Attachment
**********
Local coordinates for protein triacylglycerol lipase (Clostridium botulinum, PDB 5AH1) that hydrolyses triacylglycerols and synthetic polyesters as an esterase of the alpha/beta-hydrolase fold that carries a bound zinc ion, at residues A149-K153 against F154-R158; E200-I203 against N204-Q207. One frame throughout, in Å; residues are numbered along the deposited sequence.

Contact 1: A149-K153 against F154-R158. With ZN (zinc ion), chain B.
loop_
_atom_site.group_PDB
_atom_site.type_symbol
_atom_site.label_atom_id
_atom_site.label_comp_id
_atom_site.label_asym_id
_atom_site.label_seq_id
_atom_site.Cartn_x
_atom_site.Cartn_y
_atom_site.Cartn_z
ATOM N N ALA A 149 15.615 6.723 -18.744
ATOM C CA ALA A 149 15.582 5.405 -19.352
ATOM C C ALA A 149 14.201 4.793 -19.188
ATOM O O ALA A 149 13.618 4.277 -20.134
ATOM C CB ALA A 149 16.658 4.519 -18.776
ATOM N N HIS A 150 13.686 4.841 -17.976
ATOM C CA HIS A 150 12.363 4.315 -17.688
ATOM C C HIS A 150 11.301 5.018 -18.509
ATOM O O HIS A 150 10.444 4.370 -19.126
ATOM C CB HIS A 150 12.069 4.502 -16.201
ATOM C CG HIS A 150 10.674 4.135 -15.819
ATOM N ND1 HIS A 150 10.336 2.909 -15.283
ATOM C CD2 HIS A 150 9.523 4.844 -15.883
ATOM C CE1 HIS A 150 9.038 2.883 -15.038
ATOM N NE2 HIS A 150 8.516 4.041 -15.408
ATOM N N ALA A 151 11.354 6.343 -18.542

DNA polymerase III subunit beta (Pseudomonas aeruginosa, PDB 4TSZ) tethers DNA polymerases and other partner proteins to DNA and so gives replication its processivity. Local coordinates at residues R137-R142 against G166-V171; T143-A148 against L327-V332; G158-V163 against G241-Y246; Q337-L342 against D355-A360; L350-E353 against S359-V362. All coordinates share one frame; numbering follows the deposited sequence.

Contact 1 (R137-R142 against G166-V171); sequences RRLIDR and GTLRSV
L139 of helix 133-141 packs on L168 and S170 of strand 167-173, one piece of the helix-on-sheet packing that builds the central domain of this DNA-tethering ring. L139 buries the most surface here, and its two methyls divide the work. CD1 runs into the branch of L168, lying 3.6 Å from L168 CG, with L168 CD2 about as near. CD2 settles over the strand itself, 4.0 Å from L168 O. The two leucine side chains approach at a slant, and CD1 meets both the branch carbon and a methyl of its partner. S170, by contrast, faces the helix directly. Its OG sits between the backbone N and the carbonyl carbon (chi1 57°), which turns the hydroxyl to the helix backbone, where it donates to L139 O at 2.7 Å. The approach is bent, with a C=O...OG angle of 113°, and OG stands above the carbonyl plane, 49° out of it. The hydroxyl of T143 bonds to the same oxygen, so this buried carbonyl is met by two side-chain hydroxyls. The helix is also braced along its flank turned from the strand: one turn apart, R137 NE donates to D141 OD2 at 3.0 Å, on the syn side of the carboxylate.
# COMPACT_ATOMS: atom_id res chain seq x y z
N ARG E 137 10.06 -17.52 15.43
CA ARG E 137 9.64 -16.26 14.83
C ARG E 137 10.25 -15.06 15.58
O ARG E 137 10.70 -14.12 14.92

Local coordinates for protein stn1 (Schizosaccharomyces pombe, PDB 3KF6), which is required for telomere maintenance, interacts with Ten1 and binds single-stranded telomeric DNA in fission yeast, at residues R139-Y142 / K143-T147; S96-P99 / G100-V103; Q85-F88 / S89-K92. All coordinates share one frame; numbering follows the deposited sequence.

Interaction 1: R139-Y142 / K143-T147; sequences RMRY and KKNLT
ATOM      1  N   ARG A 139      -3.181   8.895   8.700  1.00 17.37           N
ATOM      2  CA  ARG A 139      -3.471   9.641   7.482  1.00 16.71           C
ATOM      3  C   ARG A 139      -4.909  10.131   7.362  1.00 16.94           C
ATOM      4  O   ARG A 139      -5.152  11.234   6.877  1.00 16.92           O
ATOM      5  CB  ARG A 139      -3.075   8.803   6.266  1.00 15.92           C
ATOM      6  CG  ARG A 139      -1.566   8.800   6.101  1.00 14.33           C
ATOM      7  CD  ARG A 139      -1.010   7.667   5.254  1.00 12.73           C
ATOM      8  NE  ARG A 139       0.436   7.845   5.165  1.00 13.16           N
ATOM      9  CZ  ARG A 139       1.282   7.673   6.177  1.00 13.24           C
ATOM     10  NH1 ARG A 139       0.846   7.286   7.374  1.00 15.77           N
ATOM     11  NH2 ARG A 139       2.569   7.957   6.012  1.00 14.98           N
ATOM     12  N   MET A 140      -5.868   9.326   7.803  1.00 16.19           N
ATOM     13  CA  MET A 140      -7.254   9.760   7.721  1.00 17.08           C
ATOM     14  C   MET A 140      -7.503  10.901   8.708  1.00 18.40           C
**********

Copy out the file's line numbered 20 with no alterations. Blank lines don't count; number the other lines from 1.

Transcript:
ATOM C C HIS A 150 11.301 5.018 -18.509